- Name of the Battle: Invasions of Muhammad Ghori
- Venue: Various Parts of India
- Year: 1175-1206 AD
The reasons that led to the invasions
Muhammad Ghori was an ambitious leader. He was the younger brother of the ruler of Gaur, Ghais-ud-Din, who handed the responsibility to Ghori to rule over Ghazni in 1173 AD. But Ghori, being a very ambitious ruler, was not satisfied with only Ghazni and wanted to expand his empire to get hold of more power and control and wanted to conquer India. He was well aware of India's political, religious, social, and military weaknesses and also the enormous wealth and gold that India had. He wanted to attain more power and more wealth. He also had the desire to spread Islam in India by conquering the Hindus of the country. Thus, for all these reasons, he carried out a number of invasions to take over India.
The Strength of warring Forces
Though the exact number of forces is not known for all his invasions; according to historians, in the second battle of Tarain, the Rajput army consisted of 3,000 elephants, 3,00,000 cavalry and infantry, while Muhammad Ghori had 1,20,000 fully armoured men.
Aftermath of the battle: Winner and Loser
Historians say that there were as many as 7 major invasions of Muhammad Ghori against India, in which he was the winner in most invasions. His invasions in India were:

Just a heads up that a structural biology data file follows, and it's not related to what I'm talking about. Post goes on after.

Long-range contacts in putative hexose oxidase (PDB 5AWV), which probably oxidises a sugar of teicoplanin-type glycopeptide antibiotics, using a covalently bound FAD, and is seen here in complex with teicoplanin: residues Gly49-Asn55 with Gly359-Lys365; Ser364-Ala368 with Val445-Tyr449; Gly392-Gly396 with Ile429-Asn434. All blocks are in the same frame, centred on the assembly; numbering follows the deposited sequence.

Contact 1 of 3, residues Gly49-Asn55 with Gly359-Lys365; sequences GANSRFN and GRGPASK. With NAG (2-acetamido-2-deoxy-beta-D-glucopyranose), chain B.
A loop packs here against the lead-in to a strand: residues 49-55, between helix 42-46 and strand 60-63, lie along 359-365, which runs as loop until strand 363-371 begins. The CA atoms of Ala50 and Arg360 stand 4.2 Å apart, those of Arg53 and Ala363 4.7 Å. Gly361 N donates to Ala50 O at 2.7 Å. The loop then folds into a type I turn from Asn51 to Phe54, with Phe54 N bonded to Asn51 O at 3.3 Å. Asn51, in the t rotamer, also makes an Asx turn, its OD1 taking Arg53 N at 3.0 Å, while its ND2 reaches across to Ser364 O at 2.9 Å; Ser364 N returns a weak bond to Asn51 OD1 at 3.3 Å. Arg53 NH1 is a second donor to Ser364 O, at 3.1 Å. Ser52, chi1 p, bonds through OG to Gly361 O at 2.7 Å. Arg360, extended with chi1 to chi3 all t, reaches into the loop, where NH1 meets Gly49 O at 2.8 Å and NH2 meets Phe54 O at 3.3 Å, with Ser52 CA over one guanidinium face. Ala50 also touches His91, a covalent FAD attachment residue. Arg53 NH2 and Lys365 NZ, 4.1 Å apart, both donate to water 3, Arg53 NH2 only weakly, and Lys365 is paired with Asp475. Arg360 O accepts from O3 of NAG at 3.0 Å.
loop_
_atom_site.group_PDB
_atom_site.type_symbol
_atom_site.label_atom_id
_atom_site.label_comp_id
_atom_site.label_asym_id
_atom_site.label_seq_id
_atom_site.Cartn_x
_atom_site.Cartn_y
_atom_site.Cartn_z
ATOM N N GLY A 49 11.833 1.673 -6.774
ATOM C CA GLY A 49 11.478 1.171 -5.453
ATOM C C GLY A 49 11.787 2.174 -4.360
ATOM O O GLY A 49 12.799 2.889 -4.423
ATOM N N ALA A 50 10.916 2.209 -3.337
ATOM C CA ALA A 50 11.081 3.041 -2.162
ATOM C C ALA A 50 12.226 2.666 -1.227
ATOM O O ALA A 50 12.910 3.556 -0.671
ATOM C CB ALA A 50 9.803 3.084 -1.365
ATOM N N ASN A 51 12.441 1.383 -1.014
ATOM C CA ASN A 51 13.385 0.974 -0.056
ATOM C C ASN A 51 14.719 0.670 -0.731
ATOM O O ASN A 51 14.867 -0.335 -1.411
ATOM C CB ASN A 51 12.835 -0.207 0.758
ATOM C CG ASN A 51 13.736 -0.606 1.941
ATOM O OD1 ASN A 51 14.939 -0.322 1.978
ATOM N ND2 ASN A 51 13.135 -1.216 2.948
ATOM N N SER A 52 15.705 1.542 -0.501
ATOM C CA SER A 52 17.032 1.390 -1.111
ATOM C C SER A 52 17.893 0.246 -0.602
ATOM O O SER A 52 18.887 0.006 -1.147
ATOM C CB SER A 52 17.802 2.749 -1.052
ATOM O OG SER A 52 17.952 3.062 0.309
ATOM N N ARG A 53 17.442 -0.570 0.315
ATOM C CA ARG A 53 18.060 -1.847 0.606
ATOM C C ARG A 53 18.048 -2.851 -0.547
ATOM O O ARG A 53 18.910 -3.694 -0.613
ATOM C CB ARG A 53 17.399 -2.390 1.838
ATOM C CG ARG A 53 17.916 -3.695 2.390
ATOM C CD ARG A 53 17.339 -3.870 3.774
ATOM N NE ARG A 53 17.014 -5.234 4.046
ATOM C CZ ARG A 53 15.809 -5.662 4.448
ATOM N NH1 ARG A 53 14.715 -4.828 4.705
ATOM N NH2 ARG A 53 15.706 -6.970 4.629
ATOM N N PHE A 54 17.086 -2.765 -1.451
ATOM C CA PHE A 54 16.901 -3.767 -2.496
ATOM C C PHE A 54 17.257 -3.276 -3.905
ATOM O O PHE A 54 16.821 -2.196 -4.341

- Conquest of Multan and Sindh, 1175-1178: The first invasion of Muhammad Ghori was in 1175 AD when he attacked Multan, defeated the ruling Ismailian Heretics and was successful in capturing Multan. From Multan, he captured Uch in Upper Sindh in 1178 AD and established a fort there. He also conquered Lower Sindh later.
- Anhihvara, Capital of Gujarat, 1178: During the same year, he also invaded Gujarat but suffered defeat from Gujarat ruler Bhimdev at the battle of Kayadara. This was his first invasion against a Hindu ruler in India and he had to go back to his kingdom.
- Conquest of Punjab and Lahore, 1179-1186: Muhammad Ghori realised that the main place to conquer India was not Sindh and Multan but Punjab. In 1179 AD, he captured Peshawar. In 1181 AD, he attacked Khusrau Malik, who did not fight against him and gave him gifts as compensation and also his son as a hostage. In 1185 AD, Ghori invaded Punjab once again and this time he looted the countryside and occupied the fort of Sialkot. Khusrau Malik took the help of Khokhars to take over Sialkot but was not successful. In 1186 AD Muhammad Ghori attacked Punjab once again and this time he besieged Lahore.
- The First Battle of Tarain, 1191: In 1191, to conquer the whole of India, Ghori marched towards Delhi and he captured Sirhind. It was the Rajput King of Delhi and Ajmer, Prithavi Raj Chauhan, who put up a brave fight with his soldiers against Ghori in Tarain, a place near Karnal in the present Haryana state of India. In this first battle of Tarain, Ghori was badly injured and defeated and he had to retrace back his steps.
- The Second Battle of Tarain, 1192: In 1192 AD, Muhammad Ghori invaded India again, this time he came with an army of 1,20,000 soldiers, which also included the help of Turks, Afghans, Persians etc. In the second battlefield of Tarain, Prithavi Raj Chauhan could not restrain the strong army of Ghori. Muhammad Ghori defeated Prithavi Raj, he was captured and killed. Thus, Ghori was successful in capturing Delhi and Ajmer.